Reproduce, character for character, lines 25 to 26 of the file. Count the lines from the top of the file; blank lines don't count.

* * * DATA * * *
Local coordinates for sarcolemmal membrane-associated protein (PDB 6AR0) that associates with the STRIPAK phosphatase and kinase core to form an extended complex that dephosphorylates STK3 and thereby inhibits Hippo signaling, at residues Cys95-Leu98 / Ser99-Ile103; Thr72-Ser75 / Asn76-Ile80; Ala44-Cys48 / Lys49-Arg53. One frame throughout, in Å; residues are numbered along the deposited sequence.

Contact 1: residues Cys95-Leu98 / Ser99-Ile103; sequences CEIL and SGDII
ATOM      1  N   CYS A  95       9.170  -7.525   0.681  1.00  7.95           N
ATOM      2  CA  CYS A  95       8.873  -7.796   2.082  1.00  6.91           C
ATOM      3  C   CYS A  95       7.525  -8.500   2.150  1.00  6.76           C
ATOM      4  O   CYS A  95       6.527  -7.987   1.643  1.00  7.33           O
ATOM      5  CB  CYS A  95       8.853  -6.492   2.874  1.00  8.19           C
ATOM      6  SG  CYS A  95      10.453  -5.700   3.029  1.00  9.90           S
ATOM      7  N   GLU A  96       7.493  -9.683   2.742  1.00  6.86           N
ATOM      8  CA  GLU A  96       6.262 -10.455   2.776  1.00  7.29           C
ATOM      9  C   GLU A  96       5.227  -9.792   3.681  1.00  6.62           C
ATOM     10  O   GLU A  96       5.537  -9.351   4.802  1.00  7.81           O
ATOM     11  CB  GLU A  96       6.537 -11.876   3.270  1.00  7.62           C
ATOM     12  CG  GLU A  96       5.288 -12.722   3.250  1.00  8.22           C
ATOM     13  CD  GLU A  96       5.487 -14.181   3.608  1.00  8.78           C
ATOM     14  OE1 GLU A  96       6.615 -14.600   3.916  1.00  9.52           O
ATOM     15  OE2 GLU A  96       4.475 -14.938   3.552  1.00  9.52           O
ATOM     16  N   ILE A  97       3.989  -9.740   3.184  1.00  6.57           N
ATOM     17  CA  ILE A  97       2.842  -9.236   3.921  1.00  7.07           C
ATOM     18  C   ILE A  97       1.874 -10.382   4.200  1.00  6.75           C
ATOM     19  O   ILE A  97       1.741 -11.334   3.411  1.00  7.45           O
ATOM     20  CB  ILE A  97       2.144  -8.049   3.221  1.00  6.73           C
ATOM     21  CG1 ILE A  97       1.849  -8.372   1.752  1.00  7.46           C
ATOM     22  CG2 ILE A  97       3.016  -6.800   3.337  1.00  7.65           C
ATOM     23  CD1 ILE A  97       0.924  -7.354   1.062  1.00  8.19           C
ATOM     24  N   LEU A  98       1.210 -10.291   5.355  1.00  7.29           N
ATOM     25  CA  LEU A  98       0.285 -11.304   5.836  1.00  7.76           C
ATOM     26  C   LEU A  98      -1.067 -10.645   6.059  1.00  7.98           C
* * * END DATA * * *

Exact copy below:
ATOM     23  CD1 ILE A  97       0.924  -7.354   1.062  1.00  8.19           C
ATOM     24  N   LEU A  98       1.210 -10.291   5.355  1.00  7.29           N